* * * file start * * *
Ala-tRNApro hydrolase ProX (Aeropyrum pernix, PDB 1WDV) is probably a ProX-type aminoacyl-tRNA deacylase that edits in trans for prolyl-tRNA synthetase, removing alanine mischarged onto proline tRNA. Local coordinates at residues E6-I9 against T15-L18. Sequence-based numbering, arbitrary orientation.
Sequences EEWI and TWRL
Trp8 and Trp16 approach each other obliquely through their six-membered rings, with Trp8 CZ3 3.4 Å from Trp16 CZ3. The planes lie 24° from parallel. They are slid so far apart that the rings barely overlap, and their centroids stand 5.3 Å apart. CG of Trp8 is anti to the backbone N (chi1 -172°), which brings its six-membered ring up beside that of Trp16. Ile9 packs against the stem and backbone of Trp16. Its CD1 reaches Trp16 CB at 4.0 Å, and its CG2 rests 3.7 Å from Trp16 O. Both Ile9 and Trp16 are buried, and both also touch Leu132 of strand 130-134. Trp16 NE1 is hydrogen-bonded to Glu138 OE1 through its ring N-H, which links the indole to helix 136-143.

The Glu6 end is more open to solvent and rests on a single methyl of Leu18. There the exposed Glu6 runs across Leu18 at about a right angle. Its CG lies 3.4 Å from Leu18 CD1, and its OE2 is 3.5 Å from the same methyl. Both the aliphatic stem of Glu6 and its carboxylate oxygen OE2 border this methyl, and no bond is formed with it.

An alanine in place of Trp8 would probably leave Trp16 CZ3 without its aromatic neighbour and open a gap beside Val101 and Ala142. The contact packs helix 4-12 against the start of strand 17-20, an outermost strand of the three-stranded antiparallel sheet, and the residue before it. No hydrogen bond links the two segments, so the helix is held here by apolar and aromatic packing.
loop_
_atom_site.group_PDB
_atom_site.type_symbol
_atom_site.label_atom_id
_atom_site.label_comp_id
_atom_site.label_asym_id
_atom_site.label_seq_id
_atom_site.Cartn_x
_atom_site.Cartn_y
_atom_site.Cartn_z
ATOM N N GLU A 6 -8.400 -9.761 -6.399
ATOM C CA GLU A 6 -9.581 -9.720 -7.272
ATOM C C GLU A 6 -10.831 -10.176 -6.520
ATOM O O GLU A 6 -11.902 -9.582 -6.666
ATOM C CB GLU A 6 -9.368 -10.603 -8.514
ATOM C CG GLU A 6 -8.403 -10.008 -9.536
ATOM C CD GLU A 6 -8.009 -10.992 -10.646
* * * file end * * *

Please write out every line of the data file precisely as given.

Ala-tRNApro hydrolase ProX (Aeropyrum pernix, PDB 1WDV) is probably a ProX-type aminoacyl-tRNA deacylase that edits in trans for prolyl-tRNA synthetase, removing alanine mischarged onto proline tRNA. Local coordinates at residues E6-I9 against T15-L18. Sequence-based numbering, arbitrary orientation.
Sequences EEWI and TWRL
Trp8 and Trp16 approach each other obliquely through their six-membered rings, with Trp8 CZ3 3.4 Å from Trp16 CZ3. The planes lie 24° from parallel. They are slid so far apart that the rings barely overlap, and their centroids stand 5.3 Å apart. CG of Trp8 is anti to the backbone N (chi1 -172°), which brings its six-membered ring up beside that of Trp16. Ile9 packs against the stem and backbone of Trp16. Its CD1 reaches Trp16 CB at 4.0 Å, and its CG2 rests 3.7 Å from Trp16 O. Both Ile9 and Trp16 are buried, and both also touch Leu132 of strand 130-134. Trp16 NE1 is hydrogen-bonded to Glu138 OE1 through its ring N-H, which links the indole to helix 136-143.

The Glu6 end is more open to solvent and rests on a single methyl of Leu18. There the exposed Glu6 runs across Leu18 at about a right angle. Its CG lies 3.4 Å from Leu18 CD1, and its OE2 is 3.5 Å from the same methyl. Both the aliphatic stem of Glu6 and its carboxylate oxygen OE2 border this methyl, and no bond is formed with it.

An alanine in place of Trp8 would probably leave Trp16 CZ3 without its aromatic neighbour and open a gap beside Val101 and Ala142. The contact packs helix 4-12 against the start of strand 17-20, an outermost strand of the three-stranded antiparallel sheet, and the residue before it. No hydrogen bond links the two segments, so the helix is held here by apolar and aromatic packing.
loop_
_atom_site.group_PDB
_atom_site.type_symbol
_atom_site.label_atom_id
_atom_site.label_comp_id
_atom_site.label_asym_id
_atom_site.label_seq_id
_atom_site.Cartn_x
_atom_site.Cartn_y
_atom_site.Cartn_z
ATOM N N GLU A 6 -8.400 -9.761 -6.399
ATOM C CA GLU A 6 -9.581 -9.720 -7.272
ATOM C C GLU A 6 -10.831 -10.176 -6.520
ATOM O O GLU A 6 -11.902 -9.582 -6.666
ATOM C CB GLU A 6 -9.368 -10.603 -8.514
ATOM C CG GLU A 6 -8.403 -10.008 -9.536
ATOM C CD GLU A 6 -8.009 -10.992 -10.646